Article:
Shared Decision Making: Putting The Patient at the Center of Healthcare
By explicitly recognizing a patient’s right to make decisions about their care, shared decision-making can help ensure that care is truly patient-centered.
As gravity shifts away from health care providers as the sole keeper of medical information, the importance of sharing decisions, as opposed to clinicians making decisions on behalf of patients, has been increasingly recognized.
Shared decision-making (SDM) is the conversation that happens between a patient and clinician to reach a healthcare choice together.
Examples include decisions about surgery, medications, self-management, and screening and diagnostic tests. While the process commonly involves a clinician and patient, other members of the health care team or friends and family members may also be invited to participate. The clinician provides current, evidence-based information about treatment options, describing their risks and benefits; and the patient expresses his or her preferences and values. It is thus a communication approach that seeks to balance clinician expertise with patient preference.
While informing patients about options is important, true patient-centered care requires a new model of decision-making in which responsibility is shared between patient and clinician. Implementing this model will require a shift toward health care in which clinicians and patients work together to manage complex conditions, and make decisions on the basis of not only the best scientific evidence but also the patient’s biological characteristics, preferences, values, and life circumstances.
The best decision takes into account evidence-based information about treatment options, the physician’s knowledge and expertise, and the patient’s preferences, values, and goals — Toliman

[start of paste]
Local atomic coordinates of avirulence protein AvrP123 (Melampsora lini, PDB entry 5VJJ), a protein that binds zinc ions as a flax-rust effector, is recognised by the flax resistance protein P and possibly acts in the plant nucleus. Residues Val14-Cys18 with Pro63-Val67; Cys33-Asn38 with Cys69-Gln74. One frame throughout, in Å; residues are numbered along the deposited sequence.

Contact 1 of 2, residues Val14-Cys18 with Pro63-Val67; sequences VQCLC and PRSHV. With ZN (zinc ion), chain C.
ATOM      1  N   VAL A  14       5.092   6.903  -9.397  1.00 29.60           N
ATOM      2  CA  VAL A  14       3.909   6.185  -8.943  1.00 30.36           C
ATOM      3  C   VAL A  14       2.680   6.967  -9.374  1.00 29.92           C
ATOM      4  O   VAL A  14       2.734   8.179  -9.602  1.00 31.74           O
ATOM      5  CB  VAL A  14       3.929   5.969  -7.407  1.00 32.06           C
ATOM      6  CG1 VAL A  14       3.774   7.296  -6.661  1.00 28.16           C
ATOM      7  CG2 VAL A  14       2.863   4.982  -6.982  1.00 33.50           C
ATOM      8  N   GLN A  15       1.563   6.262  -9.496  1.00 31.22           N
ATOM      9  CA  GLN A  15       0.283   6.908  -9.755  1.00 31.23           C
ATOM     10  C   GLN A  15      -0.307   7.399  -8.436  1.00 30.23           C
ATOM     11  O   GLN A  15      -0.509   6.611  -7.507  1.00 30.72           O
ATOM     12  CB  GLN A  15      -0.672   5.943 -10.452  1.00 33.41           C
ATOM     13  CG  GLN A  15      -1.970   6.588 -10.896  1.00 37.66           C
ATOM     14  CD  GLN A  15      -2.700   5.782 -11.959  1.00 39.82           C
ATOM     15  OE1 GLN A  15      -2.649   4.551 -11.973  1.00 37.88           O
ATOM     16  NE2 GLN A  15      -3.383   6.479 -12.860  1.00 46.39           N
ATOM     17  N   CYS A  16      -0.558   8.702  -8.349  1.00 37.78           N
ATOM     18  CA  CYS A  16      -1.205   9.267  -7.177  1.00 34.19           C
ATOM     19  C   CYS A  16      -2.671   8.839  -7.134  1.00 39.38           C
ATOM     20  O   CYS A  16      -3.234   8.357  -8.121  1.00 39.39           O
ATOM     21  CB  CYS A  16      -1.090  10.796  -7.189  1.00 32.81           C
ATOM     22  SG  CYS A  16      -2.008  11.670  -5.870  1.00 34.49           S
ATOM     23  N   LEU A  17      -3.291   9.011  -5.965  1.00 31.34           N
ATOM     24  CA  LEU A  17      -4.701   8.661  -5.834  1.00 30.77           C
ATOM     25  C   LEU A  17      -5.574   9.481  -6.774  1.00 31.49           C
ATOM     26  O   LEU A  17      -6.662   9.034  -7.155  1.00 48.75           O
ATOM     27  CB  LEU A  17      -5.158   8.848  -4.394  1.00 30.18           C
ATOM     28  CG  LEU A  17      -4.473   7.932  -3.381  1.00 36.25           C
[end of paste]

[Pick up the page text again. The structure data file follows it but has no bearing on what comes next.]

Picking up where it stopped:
Before physicians can really know what the proper treatment is for a patient, they must understand the particular needs of their patients.
This approach recognizes that clinicians and patients bring different but equally important forms of expertise to the decision-making process. The clinician’s expertise is based on knowledge of the disease, likely prognosis, tests, and treatment; patients are experts on how a disease impacts their daily life, and their values and preferences.
For some medical decisions, there is one clearly superior treatment path (for example, acute appendicitis necessitates surgery); but for many decisions, there is more than one option in which attendant risks and benefits need to be assessed.
In these cases, the patient’s own priorities are important in reaching a treatment decision. Patients may hold a view that one treatment option fits their lifestyle better than another. This view may be different from the clinician’s. Shared decision-making recognizes a patient’s right to make these decisions, ensuring they are fully informed about the options they face.
In its definition of shared decision-making, the Informed Medical Decisions Foundation , a non-profit that promotes evidence-based shared decision-making, describes the model as “honoring both the provider’s expert knowledge and the patient’s right to be fully informed of all care options and the potential harms and benefits. This process provides patients with the support they need to make the best-individualized care decisions while allowing providers to feel confident in the care they prescribe.”
By explicitly recognizing a patient’s right to make decisions about their care, SDM can help ensure that care is truly patient-centered.
In Making Shared Decision-Making A Reality: No Decision About Me Without Me, the authors recommend that shared decision-making in the context of a clinical consultation should:
- support patients to articulate their understanding of their condition and of what they hope treatment (or self-management support) will achieve;
- inform patients about their condition, about the treatment or support options available, and about the benefits and risks of each;
- ensure that patients and clinicians arrive at a decision based on mutual understanding of this information;
- record and implement the decision reached.
The most important attribute of patient-centered care is the active engagement of patients in decisions about their care.
“No decision about me, without me” can only be realized by involving patients fully in their own care, with decisions made in partnership with clinicians, rather than by clinicians alone.